Wednesday, March 23, 2016

Review: Bloody Jack

Bloody Jack: Being an Account of the Curious Adventures of Mary "Jacky" Faber, Ship's Boy (Bloody Jack, #1)
Bloody Jack: Being an Account of the Curious Adventures of Mary "Jacky" Faber, Ship's Boy
L.A. Meyer
YA historical fiction

Life as a ship's boy aboard HMS Dolphin is a dream come true for Jacky Faber. Gone are the days of scavenging for food and fighting for survival on the streets of eighteenth-century London. Instead, Jacky is becoming a skilled and respected sailor as the crew pursues pirates on the high seas.There's only one problem: Jacky is a girl. And she will have to use every bit of her spirit, wit, and courage to keep the crew from discovering her secret. This could be the adventure of her life--if only she doesn't get caught. . . .
I had this book on my shelf for the loooongest time. My friend had shoved it into my hands forever ago. At first it looked to me like a cute middle grade adventure, the kind I would've liked when I was younger, and therefore didn't strike my fancy during the period in which I was reading Fifty Shades of Grey, for example. However, a few weekends ago (yes I'm so behind in my reviews) I opened the first page to see what it would be like and I was hooked.

Let's start with the setting. EIGHTEENTH-CENTURY LONDON. DOES IT GET MORE PERFECT THAN THAT?? Notice my blog design and you get all you need to know about my favorite time and place to read about. Except this time it's not a grand Institute, no balls or seasons or corsets and carriages. No, in Bloody Jack we visited London as the regular people experienced it - dirty, people dying of diseases left and right and not even getting a proper burial as their bodies are getting picked up by experimenters. Starving orphans on the streets scavenging to survive- that is where we meet or protagonist, Mary.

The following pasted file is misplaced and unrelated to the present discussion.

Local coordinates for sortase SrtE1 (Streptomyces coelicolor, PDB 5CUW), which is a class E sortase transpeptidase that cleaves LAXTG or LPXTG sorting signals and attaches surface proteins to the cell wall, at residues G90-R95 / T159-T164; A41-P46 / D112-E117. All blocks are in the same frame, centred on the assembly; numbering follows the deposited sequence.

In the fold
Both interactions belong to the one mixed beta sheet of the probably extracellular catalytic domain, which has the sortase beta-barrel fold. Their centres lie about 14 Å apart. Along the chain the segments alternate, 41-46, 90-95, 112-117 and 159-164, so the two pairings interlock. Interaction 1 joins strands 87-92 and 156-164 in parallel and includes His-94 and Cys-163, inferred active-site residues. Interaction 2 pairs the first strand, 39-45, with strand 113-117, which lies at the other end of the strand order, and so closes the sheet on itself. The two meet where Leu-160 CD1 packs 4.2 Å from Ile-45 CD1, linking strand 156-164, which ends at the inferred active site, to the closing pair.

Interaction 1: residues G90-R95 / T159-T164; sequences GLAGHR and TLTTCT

We learn that Mary actually come from a semi-ok financial situation, and that she was even taught to read. But no money or education can stop the death of your parents by plague and being cast out onto the streets. There Mary is picked up by a gang of smart and tough kids led by the lovable Charlie.

I loved this first part of the book. The way it's written, in Mary's garbled street-speech, the fast pace, the childish way in which Mary understands things - it all sucked you right in to the tragedy that was those kids' lives, but also their fun and adventure and family that they built together.

Throughout the novel, we grow up with Mary. How she gets herself on that boat, cleverly hides her identity as a girl, and takes on the name and role of Jacky. It was incredible how a story about a child became a tale of a ship's boy, but then slowly to that of a woman. Despite the book's blurb, I didn't expect the book to dive that deeply into femininity and what it means to be a woman. The whole theme of it made the story so much more realistic - if you were a growing girl among boys who hasn't seen any grown women in years, it would also be a subject that kept you up at night. In this respect, Bloody Jack was very different from other stories where girls pass as boys, like Leviathan or Alanna.

So, behold:

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